…says Caricom will keep watchful eye
The importance of Guyana conducting free and fair elections was emphasised by Caribbean Community (Caricom) Chairperson and Barbados Prime Minister Mia Mottley, who visited Guyana on Monday.
During a press conference at the Caricom Secretariat on Monday evening, Mottley revealed that she met with various officials including Opposition Leader Bharrat Jagdeo and President David Granger. She also met with the Georgetown Chamber of Commerce and Industry (GCCI).
The Bajan Prime Minister was asked on Monday about concerns related to elections in Guyana and whether she was satisfied with the preparations being made by the Guyana Elections Commission (GECOM).
“Caricom will have a team, as will many other observers, present on the ground. I think both sides are comfortable. There are some concerns, but they are going to work themselves out. We will keep a watchful eye.”
“And we have every confidence in the Guyanese people that they will resolve their determinations and decisions in a way that will inure to the benefit of the people of this country. I think everyone knows that a peaceful election is in the interest of everyone,” Mottley also explained.
With elections due March 2, 2020, political parties have been hitting the campaign trail in full stride. Some comments made by various politicians during rallies and meetings, however, have been a cause for worry due to its inflammatory potential.
People’s National Congress (PNC) Chair Volda Lawrence recently made certain controversial comments during a meeting in the Kitty market square. In her comments, she had urged supporters to remain at polling stations until ballots are counted and statements of polls posted, after which the party will secure the ballot boxes.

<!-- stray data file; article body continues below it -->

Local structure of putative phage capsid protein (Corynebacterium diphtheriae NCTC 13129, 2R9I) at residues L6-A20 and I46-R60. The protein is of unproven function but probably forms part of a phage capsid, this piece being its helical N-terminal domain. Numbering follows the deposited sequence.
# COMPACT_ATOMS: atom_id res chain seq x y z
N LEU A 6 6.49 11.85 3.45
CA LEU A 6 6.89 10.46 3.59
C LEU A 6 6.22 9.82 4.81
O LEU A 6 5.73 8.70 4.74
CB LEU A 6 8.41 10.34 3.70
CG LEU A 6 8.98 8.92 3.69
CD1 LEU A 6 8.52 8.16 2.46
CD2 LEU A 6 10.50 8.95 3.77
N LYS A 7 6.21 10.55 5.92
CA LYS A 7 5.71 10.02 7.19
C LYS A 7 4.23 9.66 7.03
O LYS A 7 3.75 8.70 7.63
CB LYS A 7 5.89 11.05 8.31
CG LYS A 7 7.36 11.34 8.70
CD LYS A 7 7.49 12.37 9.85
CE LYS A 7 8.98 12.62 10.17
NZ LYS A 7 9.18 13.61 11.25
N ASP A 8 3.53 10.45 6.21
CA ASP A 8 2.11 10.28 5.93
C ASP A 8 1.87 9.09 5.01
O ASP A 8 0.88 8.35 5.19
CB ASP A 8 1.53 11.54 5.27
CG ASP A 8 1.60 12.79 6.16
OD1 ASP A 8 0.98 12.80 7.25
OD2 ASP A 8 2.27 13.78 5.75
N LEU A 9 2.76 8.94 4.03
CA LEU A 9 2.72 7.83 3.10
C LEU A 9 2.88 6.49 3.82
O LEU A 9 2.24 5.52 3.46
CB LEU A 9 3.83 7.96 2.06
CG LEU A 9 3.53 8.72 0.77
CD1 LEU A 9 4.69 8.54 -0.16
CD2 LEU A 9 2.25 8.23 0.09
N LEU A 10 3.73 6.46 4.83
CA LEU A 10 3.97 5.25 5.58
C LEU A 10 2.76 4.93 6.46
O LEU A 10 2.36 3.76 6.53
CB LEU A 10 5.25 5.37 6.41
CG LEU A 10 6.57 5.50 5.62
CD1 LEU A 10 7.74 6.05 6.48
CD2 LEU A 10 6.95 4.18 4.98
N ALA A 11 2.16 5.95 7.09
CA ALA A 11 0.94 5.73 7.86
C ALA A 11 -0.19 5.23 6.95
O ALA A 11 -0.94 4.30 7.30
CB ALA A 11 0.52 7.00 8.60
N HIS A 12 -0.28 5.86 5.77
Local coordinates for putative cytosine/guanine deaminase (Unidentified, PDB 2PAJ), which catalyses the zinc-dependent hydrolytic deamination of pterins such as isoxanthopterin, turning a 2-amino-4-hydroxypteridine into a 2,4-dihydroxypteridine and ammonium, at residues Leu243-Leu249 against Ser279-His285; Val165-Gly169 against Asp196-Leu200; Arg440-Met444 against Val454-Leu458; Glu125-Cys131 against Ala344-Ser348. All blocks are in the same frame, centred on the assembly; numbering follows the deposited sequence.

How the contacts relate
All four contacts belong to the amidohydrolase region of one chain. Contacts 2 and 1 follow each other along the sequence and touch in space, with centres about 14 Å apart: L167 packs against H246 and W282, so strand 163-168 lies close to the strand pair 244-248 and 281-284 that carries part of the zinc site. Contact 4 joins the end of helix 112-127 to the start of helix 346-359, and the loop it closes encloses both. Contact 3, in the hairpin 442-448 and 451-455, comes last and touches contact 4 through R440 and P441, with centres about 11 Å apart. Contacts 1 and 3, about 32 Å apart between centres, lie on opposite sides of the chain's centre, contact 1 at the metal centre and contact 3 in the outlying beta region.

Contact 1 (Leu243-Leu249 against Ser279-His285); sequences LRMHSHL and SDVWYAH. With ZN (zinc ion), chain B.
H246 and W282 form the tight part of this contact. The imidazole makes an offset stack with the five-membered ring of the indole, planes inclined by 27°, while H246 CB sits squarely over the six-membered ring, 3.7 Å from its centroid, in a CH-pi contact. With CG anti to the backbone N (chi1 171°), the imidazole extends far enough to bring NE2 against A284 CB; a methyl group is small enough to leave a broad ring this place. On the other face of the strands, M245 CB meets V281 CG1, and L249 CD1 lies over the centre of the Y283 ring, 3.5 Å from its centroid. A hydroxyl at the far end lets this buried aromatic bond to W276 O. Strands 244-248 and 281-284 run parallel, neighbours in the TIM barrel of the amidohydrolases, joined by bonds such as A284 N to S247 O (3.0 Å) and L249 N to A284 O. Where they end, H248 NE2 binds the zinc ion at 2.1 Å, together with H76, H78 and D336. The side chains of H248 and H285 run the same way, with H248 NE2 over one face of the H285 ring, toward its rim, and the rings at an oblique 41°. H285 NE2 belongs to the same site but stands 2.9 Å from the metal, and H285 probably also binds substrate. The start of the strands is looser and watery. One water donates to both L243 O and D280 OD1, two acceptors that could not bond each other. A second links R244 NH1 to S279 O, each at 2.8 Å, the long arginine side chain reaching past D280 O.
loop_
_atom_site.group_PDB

“When six o’clock hit, you supposed to have already had your bath and put on your nightshift clothing. You understand what I’m saying comrades? This is not the time to be sleeping. They must not catch us sleeping on the job! At six o’clock you’re required to work at the places of polling and you will remain out there and let our staff inside that you are out there.”
“Let them know everything is covered, APNU/AFC! You have to give that support. You have to remain there until they get it right… and then our nice, strong men will be mobilised to follow that ballot box, until it goes into that container and the APNU/AFC padlock and chain is placed on that container… we aren’t making no joke with them votes.”
These comments resulted in a number of stakeholders expressing concern, such as the main opposition People’s Progressive Party (PPP) and sections of civil society. In the case of the Opposition, former Attorney General and current party candidate, Anil Nandlall had written to GECOM urging that they address the issue.
In the letter, which was addressed to GECOM Chair, retired Justice Claudette Singh, he reminded her of the violence that accompanied the 2015 elections when a car was torched and activists assaulted following a misunderstanding over ballot boxes.
The attorney-at-law had also pointed out in his letter that Section 78 of the Representation of the People Act prohibits persons from interfering with the transport of ballot boxes. In her response, Justice Singh revealed that the matter would be placed on the Commission’s agenda for today’s statutory meeting.
Meanwhile, it is understood that Prime Minister Mottley will return to Barbados by today. Mottley, as Caricom Chair, recently accused United States Secretary of State Michael Pompeo of trying to divide the region. Her comments came as a selected group of Caricom countries were invited to a meeting with Pompeo, who was visiting the region.
“I don’t look to pick fights, but I am conscious that if this country does not stand for something, then it will fall for anything. As Chairman of Caricom, it is impossible for me to agree that my Foreign Minister should attend a meeting with anyone to which members of Caricom are not invited. If some are invited and not all, then it is an attempt to divide this region,” she said.